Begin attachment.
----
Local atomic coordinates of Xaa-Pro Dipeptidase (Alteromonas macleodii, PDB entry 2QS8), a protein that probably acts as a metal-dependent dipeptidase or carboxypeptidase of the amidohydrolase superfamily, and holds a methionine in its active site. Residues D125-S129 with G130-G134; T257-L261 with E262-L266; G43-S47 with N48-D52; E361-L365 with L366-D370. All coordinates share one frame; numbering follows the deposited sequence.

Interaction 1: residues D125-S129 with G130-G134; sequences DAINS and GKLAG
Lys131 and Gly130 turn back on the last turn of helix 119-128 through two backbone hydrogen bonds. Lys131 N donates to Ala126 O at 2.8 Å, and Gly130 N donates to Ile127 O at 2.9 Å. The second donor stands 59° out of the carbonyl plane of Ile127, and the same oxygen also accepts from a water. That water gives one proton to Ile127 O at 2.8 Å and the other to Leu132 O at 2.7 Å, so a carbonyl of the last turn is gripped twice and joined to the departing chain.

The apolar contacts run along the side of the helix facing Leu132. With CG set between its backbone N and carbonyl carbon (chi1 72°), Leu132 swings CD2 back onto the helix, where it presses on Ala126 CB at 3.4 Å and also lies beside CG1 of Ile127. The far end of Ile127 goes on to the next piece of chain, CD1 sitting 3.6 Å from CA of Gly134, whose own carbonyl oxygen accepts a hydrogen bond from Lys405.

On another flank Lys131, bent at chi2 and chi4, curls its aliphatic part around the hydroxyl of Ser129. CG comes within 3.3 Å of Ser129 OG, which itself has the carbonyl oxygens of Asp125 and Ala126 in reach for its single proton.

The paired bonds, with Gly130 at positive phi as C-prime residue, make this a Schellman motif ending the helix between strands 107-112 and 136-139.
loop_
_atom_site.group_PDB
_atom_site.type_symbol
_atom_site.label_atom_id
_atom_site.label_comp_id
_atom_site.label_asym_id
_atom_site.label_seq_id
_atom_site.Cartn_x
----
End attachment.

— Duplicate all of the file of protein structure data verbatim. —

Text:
Local atomic coordinates of Xaa-Pro Dipeptidase (Alteromonas macleodii, PDB entry 2QS8), a protein that probably acts as a metal-dependent dipeptidase or carboxypeptidase of the amidohydrolase superfamily, and holds a methionine in its active site. Residues D125-S129 with G130-G134; T257-L261 with E262-L266; G43-S47 with N48-D52; E361-L365 with L366-D370. All coordinates share one frame; numbering follows the deposited sequence.

Interaction 1: residues D125-S129 with G130-G134; sequences DAINS and GKLAG
Lys131 and Gly130 turn back on the last turn of helix 119-128 through two backbone hydrogen bonds. Lys131 N donates to Ala126 O at 2.8 Å, and Gly130 N donates to Ile127 O at 2.9 Å. The second donor stands 59° out of the carbonyl plane of Ile127, and the same oxygen also accepts from a water. That water gives one proton to Ile127 O at 2.8 Å and the other to Leu132 O at 2.7 Å, so a carbonyl of the last turn is gripped twice and joined to the departing chain.

The apolar contacts run along the side of the helix facing Leu132. With CG set between its backbone N and carbonyl carbon (chi1 72°), Leu132 swings CD2 back onto the helix, where it presses on Ala126 CB at 3.4 Å and also lies beside CG1 of Ile127. The far end of Ile127 goes on to the next piece of chain, CD1 sitting 3.6 Å from CA of Gly134, whose own carbonyl oxygen accepts a hydrogen bond from Lys405.

On another flank Lys131, bent at chi2 and chi4, curls its aliphatic part around the hydroxyl of Ser129. CG comes within 3.3 Å of Ser129 OG, which itself has the carbonyl oxygens of Asp125 and Ala126 in reach for its single proton.

The paired bonds, with Gly130 at positive phi as C-prime residue, make this a Schellman motif ending the helix between strands 107-112 and 136-139.
loop_
_atom_site.group_PDB
_atom_site.type_symbol
_atom_site.label_atom_id
_atom_site.label_comp_id
_atom_site.label_asym_id
_atom_site.label_seq_id
_atom_site.Cartn_x